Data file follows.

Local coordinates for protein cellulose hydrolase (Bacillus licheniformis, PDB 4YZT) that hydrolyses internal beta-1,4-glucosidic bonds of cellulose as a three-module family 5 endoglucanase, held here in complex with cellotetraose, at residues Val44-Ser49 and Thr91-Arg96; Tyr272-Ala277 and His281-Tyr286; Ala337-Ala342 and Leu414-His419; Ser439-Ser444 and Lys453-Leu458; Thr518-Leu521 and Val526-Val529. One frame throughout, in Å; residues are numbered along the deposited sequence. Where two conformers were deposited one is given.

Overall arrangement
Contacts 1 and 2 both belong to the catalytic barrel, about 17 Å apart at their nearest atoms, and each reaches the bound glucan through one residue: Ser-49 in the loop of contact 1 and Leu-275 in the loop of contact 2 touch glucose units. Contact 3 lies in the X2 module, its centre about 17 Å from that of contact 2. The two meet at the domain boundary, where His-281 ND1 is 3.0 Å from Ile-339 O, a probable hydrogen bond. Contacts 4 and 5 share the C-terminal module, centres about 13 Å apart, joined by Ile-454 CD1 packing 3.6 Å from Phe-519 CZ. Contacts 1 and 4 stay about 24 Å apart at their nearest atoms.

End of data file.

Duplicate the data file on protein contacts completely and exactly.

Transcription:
Local coordinates for protein cellulose hydrolase (Bacillus licheniformis, PDB 4YZT) that hydrolyses internal beta-1,4-glucosidic bonds of cellulose as a three-module family 5 endoglucanase, held here in complex with cellotetraose, at residues Val44-Ser49 and Thr91-Arg96; Tyr272-Ala277 and His281-Tyr286; Ala337-Ala342 and Leu414-His419; Ser439-Ser444 and Lys453-Leu458; Thr518-Leu521 and Val526-Val529. One frame throughout, in Å; residues are numbered along the deposited sequence. Where two conformers were deposited one is given.

Overall arrangement
Contacts 1 and 2 both belong to the catalytic barrel, about 17 Å apart at their nearest atoms, and each reaches the bound glucan through one residue: Ser-49 in the loop of contact 1 and Leu-275 in the loop of contact 2 touch glucose units. Contact 3 lies in the X2 module, its centre about 17 Å from that of contact 2. The two meet at the domain boundary, where His-281 ND1 is 3.0 Å from Ile-339 O, a probable hydrogen bond. Contacts 4 and 5 share the C-terminal module, centres about 13 Å apart, joined by Ile-454 CD1 packing 3.6 Å from Phe-519 CZ. Contacts 1 and 4 stay about 24 Å apart at their nearest atoms.